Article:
Game On, then.
I was still just in front of her as we rode the moderate trail on the lower sections of Farlow. We turned onto the rocky side of Daniel Ridge and I decided to give it all I could. I cleaned the rock gardens all the way down without checking behind me to see whether she was following my lines. I passed a couple guys and breathed a bit easier knowing she was not right on my tail any more. I hit the last rock outcrop and without pause shifted up and big-ringed down the old logging grade. I finally glanced behind and she was nowhere to be seen. I was still on the verge of cramping and completely out of fluids so I knew I needed to stop at the aid station at the bottom of Daniel.
I skidded to a stop and saw Jimi from The Hub manning the aid. I gave him my empty bottles and tried engage in some friendly chatting as he filled them. Then I just broke down and said, "I'm trying to be all casual and relaxed but I am just a few seconds in front of the third place woman right now and kind of freakin out." A guy who had rolled in right behind me heard me, and said not to worry as she'd stopped at one of the rock garden sections. He said I might have a minute on her. Arg, a minute? Why didn't she just pass me and put me out of my misery? I got the full bottles back and hightailed it out of there before I saw sight of those pink wheels again.
I hung it out there on the Davidson River trail hoping to increase the gap a bit before the climbing. I really thought holding onto second was a lost cause, as the last gravel section is just such a killer. As I turned onto the first, steep section of the climb, I decided even though it was going to hurt like hell I was going to give it every shred of strength I had.
Sometimes it seems like that's just what it comes down to. Just get down there in the pain cave and wait it out until the finish line. Get comfortable, it's gonna be a while. It's just about tolerating pain, and tolerating the boredom of pain. Just be in that excruciating place and appreciate the experience as one more part of life.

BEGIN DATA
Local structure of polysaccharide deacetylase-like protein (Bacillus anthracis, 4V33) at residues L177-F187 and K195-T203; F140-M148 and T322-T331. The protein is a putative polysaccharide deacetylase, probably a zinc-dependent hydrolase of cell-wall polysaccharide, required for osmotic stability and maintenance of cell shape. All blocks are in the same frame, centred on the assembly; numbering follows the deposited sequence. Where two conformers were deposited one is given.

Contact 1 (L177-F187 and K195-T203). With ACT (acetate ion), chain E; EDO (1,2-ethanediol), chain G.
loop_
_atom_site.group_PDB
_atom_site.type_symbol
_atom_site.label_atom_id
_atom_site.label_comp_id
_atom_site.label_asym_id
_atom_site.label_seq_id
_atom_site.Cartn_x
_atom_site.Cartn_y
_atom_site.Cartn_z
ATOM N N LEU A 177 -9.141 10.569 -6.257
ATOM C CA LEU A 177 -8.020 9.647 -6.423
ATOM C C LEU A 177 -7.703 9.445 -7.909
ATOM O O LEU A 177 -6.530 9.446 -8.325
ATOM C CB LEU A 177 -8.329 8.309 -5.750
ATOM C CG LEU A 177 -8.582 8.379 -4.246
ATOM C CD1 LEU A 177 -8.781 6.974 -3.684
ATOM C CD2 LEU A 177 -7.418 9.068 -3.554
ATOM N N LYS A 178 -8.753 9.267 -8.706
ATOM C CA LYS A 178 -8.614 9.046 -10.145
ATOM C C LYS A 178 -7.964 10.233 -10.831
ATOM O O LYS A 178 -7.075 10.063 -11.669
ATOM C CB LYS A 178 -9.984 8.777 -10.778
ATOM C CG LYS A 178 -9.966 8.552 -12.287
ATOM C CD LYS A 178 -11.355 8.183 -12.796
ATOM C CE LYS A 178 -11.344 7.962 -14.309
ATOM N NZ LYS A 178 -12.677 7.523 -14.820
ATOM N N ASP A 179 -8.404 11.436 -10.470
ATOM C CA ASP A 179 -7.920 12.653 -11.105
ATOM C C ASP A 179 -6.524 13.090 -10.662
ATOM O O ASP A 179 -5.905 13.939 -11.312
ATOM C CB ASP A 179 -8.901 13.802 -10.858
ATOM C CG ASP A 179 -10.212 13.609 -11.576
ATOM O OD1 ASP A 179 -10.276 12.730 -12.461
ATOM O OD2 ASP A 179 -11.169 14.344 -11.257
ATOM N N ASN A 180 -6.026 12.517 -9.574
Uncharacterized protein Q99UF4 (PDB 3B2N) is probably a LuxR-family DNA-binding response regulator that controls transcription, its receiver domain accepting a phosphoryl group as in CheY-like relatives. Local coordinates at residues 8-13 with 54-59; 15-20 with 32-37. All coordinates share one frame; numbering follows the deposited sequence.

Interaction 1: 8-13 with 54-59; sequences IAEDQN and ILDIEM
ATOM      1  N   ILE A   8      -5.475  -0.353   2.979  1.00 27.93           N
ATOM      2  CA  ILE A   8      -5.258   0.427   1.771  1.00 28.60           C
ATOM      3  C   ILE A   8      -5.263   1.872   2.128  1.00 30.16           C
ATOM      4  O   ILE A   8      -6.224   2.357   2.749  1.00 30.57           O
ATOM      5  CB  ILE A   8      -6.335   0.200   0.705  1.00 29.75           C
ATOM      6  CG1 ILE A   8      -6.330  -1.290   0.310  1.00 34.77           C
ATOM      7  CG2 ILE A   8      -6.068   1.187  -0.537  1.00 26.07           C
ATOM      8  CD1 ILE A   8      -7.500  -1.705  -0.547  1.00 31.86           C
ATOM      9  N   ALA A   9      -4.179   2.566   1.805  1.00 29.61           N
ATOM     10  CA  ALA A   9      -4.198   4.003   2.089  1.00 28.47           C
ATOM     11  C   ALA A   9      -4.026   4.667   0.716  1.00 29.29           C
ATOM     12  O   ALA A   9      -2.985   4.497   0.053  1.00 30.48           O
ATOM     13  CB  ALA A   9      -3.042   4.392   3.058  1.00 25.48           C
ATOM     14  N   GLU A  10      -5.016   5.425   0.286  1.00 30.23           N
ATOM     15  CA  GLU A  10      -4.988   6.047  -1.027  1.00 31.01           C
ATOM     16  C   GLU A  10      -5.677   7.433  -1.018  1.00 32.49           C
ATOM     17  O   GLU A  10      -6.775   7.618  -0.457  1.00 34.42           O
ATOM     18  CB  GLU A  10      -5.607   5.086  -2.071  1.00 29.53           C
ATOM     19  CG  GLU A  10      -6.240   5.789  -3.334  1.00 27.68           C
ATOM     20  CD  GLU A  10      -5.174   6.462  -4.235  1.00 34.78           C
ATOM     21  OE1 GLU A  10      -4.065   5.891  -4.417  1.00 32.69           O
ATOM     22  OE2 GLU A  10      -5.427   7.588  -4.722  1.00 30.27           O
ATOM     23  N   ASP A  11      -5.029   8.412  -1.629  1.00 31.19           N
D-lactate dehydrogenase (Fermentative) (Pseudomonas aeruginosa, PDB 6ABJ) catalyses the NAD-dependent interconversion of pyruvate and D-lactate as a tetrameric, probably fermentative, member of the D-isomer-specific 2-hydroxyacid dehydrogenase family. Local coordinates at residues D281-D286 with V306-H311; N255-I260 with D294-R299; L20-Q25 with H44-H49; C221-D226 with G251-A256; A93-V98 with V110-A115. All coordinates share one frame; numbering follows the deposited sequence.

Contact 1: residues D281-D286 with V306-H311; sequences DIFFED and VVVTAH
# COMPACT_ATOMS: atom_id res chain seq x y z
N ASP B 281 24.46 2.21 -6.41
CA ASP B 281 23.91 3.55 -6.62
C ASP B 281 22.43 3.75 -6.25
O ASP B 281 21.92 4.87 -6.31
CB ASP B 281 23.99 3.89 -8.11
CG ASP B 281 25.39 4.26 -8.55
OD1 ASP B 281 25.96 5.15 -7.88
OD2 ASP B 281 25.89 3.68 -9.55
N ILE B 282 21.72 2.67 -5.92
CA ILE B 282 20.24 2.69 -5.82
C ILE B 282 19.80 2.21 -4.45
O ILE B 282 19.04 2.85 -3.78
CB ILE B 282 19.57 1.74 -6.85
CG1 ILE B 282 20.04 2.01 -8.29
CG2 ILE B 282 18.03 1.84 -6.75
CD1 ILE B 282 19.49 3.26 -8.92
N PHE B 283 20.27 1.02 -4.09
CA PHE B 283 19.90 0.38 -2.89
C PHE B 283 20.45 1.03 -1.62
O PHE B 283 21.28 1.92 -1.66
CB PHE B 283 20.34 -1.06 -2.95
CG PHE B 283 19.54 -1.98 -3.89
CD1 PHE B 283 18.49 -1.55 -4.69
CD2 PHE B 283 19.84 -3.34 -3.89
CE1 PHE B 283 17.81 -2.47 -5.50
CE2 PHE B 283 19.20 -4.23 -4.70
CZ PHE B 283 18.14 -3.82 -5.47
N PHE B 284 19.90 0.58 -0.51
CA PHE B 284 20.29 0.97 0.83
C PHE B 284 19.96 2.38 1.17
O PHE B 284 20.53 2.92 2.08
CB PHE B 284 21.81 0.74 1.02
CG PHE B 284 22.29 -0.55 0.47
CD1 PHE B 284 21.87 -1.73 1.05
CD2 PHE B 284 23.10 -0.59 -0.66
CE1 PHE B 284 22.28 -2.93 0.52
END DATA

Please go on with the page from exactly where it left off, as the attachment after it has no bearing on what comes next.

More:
Every switchback up, I looked back down and did not see her. I was veering toward total implosion but managed to stay on the edge by forcing down food and liquid. I made it to Cove Creek trail for the final descent having passed several guys and not seen my pursuer behind. I hit that trail full speed and felt like I was riding well despite how tired I was. Scrambled over the bridges and railed the turns for the final stretches of trail. I couldn't believe I had done it. I rolled over the finish line in second place, with third less than a minute behind me.
As soon as I finished all the pain caught up to me. My rib was killing me and my entire shoulder area hurt. My breathing was awful, and if it hadn't been for the pain from the injured rib I would have been hacking and coughing non-stop. I was bonking out and freezing cold, and the partly healed road rash from the week before had reopened from all the hard effort. It had been pretty reckless to race with such abandon, especially for a Sunday race when I had work the next morning. Even hours later I was still not breathing right, alternately hyperventilating and coughing. Luckily I still had the inhaler they had given me when I had been diagnosed with pneumonia, so I took a couple shots from that and felt like my breathing was calmer but still shallow. I was afraid to take any real pain med on top of the inhaler and was hurting all night, but still got up at 5am to make it to work on time. It took days for my breathing to feel normal again, and the rib and shoulder still hurt.
In the end, what did I learn from Swank? It was a chance to succumb to the passion of racing and just commit to a course of action outside of all logic. As I lay on the ground at the finish, still really and truly hurting in a number of ways, I told about my race and a friend said, "but you loved it, didn't you?" And I had to smile. Yeah. It's all pain and it's all redemption.
How in the world would we know we were really alive, were it not for such days?